Monday 22 July 2019

EU correct to recognise Good Friday Agreement

Taoiseach Enda Kenny Photo: PA News
Taoiseach Enda Kenny Photo: PA News
Editorial

Editorial

Taoiseach Enda Kenny can finally point to a significant achievement in the Brexit talks.

EU leaders will formally acknowledge the potential for a united Ireland.

The move would allow Northern Ireland automatically back into the EU if reunification occurs down the line. The recognition of a special status will be based on the situation which followed the collapse of the Berlin Wall in 1990.

The guarantee of membership will be tied in with an acknowledgement the terms of the Good Friday Agreement must be factored into any Brexit deal.

The wording on the commitment will be included in documents accompanying the formal EU negotiating guidelines.

In reality, all it does is recognise the status of the Good Friday Agreement as an international treaty.

However, it does raise the prospect of a break-up of Britain after - and as a result of - Brexit.

Although in entirely different circumstances, the position of Scotland will certainly spring to mind.

And it does appear the EU is intent on playing hardball with the British.

Leaked drafts of the European negotiation paper show the EU will rule out the comprehensive trade deal Theresa May is looking for - unless she agrees to continued oversight of banks by EU regulators and courts.

The remaining members will also demand that Britain pay an exit bill of around €60bn.

The idea of Irish unity remains way off and is very sensitive for the British government, as it also faces the prospect of a second referendum on Scottish independence.

But Brexit is a game-changer in many ways.

Trump finds his first 100 days not all that easy

Just another 1,360 days to go. US President Donald Trump marks 100 days in office this weekend.

To describe it as a rollercoaster does amusement parks a disservice.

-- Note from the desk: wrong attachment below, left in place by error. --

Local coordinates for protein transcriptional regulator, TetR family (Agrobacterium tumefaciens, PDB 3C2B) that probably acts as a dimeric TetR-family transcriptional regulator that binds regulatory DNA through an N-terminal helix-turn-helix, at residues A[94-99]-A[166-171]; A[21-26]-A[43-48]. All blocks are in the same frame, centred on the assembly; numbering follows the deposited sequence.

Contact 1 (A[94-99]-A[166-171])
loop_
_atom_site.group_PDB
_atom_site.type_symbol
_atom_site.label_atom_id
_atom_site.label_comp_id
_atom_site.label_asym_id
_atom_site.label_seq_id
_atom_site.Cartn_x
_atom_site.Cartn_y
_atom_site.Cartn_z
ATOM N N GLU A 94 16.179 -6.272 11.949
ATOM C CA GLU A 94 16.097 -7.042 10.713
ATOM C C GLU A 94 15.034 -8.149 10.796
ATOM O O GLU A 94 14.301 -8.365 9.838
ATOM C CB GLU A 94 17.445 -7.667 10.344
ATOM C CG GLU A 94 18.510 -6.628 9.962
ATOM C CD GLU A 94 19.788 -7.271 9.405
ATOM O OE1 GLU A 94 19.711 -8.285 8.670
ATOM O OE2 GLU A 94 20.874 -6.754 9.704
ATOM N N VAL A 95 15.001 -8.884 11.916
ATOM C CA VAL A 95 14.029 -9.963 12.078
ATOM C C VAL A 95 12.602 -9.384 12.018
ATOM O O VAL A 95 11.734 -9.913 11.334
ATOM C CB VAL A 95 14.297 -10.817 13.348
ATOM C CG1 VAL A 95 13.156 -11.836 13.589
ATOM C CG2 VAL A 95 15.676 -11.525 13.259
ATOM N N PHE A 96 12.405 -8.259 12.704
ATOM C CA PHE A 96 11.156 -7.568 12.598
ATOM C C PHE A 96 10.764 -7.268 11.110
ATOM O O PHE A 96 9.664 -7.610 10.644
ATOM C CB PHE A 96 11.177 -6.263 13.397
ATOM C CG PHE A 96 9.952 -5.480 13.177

Mr Trump is getting mixed reviews so far and it would be grossly unfair to draw conclusions to date.

He has found he will suffer pushback against his policies, such as the travel ban on people from a list of predominantly Muslim countries.

Despite promising a more isolationist approach, he did firmly make a mark in the Middle East with an airstrike in Syria on the regime of Bashar al-Assad.

And his administration is firmly ramping the rhetoric up on the Korean peninsula.

US Secretary of State Rex Tillerson told the United Nations Security Council yesterday the threat of an attack by Pyongyang against Japan and South Korea is real and urged action "before North Korea does".

Mr Tillerson called on the international community to fully implement UN sanctions and to suspend or downgrade diplomatic relations with Pyongyang.

"With each successive detonation and missile test, North Korea pushes north-east Asia and the world closer to instability and broader conflict. The threat of a North Korean attack on Seoul or Tokyo is real," he said.

Mr Trump says he thought being president would be easier than his old life as a millionaire businessman.

It's certainly been an eventful 100 days.

Irish Independent

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